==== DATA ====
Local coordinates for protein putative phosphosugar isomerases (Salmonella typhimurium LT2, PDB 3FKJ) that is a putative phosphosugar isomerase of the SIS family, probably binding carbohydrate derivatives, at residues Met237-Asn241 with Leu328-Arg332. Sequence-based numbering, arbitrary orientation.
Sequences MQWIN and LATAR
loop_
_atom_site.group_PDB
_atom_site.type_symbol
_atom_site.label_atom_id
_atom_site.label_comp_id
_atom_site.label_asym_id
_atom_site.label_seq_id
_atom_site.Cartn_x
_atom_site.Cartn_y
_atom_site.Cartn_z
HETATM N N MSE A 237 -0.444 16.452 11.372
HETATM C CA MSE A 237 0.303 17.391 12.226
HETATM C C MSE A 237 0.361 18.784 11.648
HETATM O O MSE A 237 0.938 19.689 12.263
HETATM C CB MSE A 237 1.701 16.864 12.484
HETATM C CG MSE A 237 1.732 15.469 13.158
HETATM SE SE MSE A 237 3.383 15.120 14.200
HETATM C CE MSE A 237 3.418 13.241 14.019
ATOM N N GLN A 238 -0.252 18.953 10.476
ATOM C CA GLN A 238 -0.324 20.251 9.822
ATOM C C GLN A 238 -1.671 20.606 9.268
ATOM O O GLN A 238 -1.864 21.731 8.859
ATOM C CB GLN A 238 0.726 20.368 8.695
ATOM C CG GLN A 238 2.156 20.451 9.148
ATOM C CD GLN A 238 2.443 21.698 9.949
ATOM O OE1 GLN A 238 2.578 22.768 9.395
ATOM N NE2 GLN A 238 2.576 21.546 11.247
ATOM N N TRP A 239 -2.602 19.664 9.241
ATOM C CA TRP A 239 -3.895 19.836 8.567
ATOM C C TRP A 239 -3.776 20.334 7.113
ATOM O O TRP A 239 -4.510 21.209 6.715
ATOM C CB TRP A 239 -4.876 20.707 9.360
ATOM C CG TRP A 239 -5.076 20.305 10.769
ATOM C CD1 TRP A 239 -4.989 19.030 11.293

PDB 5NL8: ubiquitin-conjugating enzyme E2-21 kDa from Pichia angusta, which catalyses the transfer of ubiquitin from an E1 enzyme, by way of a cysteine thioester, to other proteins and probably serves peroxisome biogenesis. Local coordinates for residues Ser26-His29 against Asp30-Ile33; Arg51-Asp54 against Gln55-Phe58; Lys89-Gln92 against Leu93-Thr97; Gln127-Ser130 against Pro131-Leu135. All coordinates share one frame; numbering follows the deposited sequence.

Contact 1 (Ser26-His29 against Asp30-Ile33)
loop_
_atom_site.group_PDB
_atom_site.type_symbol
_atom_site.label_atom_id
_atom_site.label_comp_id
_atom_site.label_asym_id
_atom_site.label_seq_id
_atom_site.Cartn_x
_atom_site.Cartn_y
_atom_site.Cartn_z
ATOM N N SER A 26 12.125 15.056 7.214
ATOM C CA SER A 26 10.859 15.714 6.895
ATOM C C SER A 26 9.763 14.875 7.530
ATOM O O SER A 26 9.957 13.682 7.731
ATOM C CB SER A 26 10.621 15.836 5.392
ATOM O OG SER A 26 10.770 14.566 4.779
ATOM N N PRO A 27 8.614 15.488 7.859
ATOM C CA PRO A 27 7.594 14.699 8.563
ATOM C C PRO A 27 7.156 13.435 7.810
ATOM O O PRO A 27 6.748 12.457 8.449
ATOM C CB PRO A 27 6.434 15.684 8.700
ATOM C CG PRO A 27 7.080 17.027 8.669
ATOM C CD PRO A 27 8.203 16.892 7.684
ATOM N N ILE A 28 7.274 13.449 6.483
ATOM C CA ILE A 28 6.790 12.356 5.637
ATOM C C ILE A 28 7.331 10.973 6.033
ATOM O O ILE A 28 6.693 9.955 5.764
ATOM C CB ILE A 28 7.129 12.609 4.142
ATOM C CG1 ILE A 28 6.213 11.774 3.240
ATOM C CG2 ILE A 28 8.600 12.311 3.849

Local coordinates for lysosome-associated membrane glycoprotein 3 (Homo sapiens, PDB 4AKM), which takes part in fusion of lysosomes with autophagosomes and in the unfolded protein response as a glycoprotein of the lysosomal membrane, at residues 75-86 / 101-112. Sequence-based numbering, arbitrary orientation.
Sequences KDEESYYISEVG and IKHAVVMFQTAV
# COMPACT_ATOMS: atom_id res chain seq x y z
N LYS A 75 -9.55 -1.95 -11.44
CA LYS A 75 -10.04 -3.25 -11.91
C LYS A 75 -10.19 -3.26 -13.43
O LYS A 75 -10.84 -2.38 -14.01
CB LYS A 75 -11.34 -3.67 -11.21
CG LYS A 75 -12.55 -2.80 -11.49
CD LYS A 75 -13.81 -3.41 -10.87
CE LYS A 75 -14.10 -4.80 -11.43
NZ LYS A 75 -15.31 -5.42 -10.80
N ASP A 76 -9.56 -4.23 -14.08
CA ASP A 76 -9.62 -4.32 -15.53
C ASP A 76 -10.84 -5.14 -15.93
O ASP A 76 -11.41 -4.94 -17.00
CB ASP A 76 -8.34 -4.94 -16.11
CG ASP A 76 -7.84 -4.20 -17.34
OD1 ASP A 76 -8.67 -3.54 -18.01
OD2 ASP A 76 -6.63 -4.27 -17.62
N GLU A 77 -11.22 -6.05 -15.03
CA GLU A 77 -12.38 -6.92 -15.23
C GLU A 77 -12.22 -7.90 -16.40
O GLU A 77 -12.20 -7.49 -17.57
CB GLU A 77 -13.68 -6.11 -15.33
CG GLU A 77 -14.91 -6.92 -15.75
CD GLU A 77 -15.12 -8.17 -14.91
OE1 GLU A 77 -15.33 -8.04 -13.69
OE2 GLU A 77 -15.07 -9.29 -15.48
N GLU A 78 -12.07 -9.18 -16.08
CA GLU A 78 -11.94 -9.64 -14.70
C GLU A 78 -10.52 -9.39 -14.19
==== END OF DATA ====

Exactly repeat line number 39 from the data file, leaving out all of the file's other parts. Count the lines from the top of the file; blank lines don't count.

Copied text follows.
loop_